It is the ministry in Gaza that interviews and selects candidates, but the ministry in Ramallah that pays salaries. This, however, has changed in the past year, when Ramallah refused to recognize and pay new hires.

“We sent a lot of inquiries to the ministry in Ramallah asking them to hold an employment process to meet the university’s needs for employees and professors, but they did not react,” Radwan said.

He said the Gaza-based education ministry then intervened to select and interview suitable candidates.

Yet the Ramallah deputy minister for education, Anwar Zakaria, said that his ministry would not recognize new hires, and called on the university to let them go.

“They took away our responsibility to hire people. They can’t then ask us to pay salaries,” Zakaria noted.

When asked why his ministry had not stepped up when the university asked for new hires, Zakaria said that his ministry was willing to do so, but only once the unauthorized new hires were dismissed.

The Ramallah ministry was not willing to comment further despite repeated attempts.

Poisonous atmosphere

Anwar al-Birawi, an assistant deputy at the Gaza-based Ministry of Education, said Ramallah’s decisions were driven by political interests.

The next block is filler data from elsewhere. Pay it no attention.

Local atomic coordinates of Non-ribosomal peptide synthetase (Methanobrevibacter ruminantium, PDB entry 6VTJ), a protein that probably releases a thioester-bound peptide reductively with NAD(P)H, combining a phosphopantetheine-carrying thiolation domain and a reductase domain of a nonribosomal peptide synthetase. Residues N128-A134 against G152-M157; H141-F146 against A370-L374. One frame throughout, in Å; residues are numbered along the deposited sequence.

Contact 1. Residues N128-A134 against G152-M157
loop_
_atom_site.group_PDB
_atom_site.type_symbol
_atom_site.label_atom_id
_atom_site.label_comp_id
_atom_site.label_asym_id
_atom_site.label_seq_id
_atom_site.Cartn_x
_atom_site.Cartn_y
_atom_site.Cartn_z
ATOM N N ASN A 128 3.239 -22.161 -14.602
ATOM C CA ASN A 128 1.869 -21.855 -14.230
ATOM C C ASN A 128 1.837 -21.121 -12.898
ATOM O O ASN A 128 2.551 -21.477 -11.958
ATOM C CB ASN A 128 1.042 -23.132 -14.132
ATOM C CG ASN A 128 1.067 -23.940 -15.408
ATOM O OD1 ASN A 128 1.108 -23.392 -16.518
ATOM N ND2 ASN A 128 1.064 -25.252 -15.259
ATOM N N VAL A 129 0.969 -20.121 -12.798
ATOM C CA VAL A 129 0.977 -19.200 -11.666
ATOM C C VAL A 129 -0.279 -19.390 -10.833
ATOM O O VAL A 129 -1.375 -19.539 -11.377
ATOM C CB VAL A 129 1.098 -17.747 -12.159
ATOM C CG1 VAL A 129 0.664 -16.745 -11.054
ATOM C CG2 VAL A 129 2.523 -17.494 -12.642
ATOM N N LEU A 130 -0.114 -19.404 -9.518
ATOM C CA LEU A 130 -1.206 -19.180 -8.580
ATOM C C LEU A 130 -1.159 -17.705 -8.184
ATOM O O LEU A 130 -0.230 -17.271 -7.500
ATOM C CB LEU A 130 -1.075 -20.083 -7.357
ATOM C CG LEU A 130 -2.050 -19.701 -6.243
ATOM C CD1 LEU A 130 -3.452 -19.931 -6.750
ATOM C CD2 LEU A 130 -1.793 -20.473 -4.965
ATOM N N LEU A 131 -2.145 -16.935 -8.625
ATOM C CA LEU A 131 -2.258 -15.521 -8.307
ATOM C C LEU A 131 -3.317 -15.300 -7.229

“Our students should never feel intimidated by the latest decision from Ramallah. The education process inside the university is going smoothly and there are no violations justifying withdrawing accreditation,” the official told The Electronic Intifada.

But in such a poisoned atmosphere, students suffer.

Amal Isleem, 21, who is studying education at Al-Aqsa, said she feared it would now take her much longer to finish her last remaining year.

“I want to get my degree and leave. It would be a disaster if I obtained my degree after all this work and it was deemed invalid,” Isleem said.

Like her peers, Isleem wants to finish her education and start work. And she is frustrated.

“We are paying a heavy price for their endless differences. They have to keep us out of their disagreements. Our futures are not to be toyed with by irresponsible politicians.”